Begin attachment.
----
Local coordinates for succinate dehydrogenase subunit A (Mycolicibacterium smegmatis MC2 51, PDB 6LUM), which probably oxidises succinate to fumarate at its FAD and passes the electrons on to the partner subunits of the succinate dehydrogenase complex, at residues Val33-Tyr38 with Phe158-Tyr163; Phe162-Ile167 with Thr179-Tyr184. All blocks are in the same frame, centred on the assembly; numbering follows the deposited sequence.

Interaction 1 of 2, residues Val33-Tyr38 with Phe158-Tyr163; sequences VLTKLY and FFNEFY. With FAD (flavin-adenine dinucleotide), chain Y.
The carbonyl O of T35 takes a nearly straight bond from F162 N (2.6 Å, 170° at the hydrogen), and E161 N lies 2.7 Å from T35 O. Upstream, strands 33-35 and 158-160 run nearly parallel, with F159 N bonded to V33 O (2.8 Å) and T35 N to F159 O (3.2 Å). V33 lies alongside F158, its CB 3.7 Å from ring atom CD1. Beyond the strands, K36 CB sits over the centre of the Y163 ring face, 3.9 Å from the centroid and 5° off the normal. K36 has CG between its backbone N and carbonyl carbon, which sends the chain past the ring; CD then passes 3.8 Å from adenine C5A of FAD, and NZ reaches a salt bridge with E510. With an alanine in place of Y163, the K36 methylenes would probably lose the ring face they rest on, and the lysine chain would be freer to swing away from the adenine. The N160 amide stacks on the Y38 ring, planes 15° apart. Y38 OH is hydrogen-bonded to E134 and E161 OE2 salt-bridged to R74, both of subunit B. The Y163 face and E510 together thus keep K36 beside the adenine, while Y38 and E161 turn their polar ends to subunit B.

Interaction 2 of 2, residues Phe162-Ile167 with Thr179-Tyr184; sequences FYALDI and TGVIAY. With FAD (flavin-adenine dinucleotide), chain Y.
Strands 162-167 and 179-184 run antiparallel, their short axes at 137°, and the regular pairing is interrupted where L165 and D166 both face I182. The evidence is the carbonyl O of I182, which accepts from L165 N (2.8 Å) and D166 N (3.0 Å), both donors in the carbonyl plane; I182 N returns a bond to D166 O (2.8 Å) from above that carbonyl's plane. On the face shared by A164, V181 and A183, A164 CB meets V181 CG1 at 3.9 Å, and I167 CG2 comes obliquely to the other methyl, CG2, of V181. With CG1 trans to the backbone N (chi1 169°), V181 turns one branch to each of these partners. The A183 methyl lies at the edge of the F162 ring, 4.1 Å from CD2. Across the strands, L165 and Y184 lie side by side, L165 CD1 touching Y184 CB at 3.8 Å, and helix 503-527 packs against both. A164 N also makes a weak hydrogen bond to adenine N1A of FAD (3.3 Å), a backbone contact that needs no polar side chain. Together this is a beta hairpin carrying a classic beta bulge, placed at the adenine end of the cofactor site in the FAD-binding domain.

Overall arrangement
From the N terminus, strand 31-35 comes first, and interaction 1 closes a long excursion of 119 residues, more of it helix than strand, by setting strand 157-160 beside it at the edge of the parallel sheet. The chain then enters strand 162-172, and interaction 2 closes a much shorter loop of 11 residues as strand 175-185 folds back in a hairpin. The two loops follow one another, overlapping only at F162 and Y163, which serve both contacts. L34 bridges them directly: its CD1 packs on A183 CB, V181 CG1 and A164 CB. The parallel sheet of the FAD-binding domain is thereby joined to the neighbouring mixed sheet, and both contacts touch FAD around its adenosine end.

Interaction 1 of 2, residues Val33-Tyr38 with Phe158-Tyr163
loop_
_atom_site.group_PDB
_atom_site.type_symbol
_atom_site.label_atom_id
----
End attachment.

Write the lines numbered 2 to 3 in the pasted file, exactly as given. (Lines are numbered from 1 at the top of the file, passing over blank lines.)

Interaction 1 of 2, residues Val33-Tyr38 with Phe158-Tyr163; sequences VLTKLY and FFNEFY. With FAD (flavin-adenine dinucleotide), chain Y.
The carbonyl O of T35 takes a nearly straight bond from F162 N (2.6 Å, 170° at the hydrogen), and E161 N lies 2.7 Å from T35 O. Upstream, strands 33-35 and 158-160 run nearly parallel, with F159 N bonded to V33 O (2.8 Å) and T35 N to F159 O (3.2 Å). V33 lies alongside F158, its CB 3.7 Å from ring atom CD1. Beyond the strands, K36 CB sits over the centre of the Y163 ring face, 3.9 Å from the centroid and 5° off the normal. K36 has CG between its backbone N and carbonyl carbon, which sends the chain past the ring; CD then passes 3.8 Å from adenine C5A of FAD, and NZ reaches a salt bridge with E510. With an alanine in place of Y163, the K36 methylenes would probably lose the ring face they rest on, and the lysine chain would be freer to swing away from the adenine. The N160 amide stacks on the Y38 ring, planes 15° apart. Y38 OH is hydrogen-bonded to E134 and E161 OE2 salt-bridged to R74, both of subunit B. The Y163 face and E510 together thus keep K36 beside the adenine, while Y38 and E161 turn their polar ends to subunit B.